Columbia once moved its twenty-two miles of books by sending them down a really, really long slide. As The Paris Review documents, in 1934, the university stocked its then-new Butler Library with a slide that ran from Low Library to the new building. (No word on whether the slide is secretly used to this day.)
Caleb Crain has strong reservations about the New York Public Library’s proposed $350 million remodel, or, in his view, the library’s shift away from “its research mission.” To put his concerns bluntly, he asks, “What problem is the Central Library Plan (CLP) meant to solve?” He then vividly enumerates the problems with the proposal. For those of you wondering what can be accomplished with an essay, there’s this: Mr. Crain’s got him landed on one of the project’s advisory panels as a result.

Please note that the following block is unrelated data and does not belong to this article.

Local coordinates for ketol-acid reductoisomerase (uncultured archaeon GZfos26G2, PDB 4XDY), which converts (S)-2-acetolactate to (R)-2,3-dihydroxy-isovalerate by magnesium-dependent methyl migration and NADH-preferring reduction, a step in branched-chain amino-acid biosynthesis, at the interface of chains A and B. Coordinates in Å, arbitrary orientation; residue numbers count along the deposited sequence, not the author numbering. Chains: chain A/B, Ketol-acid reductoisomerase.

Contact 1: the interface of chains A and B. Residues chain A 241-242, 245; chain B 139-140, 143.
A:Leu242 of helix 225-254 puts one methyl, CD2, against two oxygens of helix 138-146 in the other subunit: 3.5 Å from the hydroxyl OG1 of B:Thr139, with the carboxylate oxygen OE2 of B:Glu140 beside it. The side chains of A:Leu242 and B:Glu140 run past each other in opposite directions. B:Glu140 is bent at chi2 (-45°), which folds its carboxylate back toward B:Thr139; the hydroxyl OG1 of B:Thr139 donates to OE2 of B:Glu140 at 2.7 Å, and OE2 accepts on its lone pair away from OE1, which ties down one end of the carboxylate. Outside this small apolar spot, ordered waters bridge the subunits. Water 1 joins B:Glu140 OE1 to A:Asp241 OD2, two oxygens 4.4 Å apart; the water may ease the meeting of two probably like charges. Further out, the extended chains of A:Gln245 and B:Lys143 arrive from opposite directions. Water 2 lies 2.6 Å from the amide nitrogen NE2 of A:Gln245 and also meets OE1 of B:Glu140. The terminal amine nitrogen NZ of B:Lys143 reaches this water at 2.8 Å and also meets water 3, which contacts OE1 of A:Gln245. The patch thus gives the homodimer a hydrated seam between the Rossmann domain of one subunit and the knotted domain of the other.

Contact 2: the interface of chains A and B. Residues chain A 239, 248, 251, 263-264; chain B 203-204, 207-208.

Máirtín Ó Cadhain is probably the most famous Irish writer you haven’t heard of, if only because he wrote all his masterworks in Irish rather than English. His best novel, Cre na Cille, has a simple and arresting premise: a town in Connemara has a graveyard in which the dead can speak. In The Guardian, Kevin Barry (who we interviewed) reads the novel for the first time.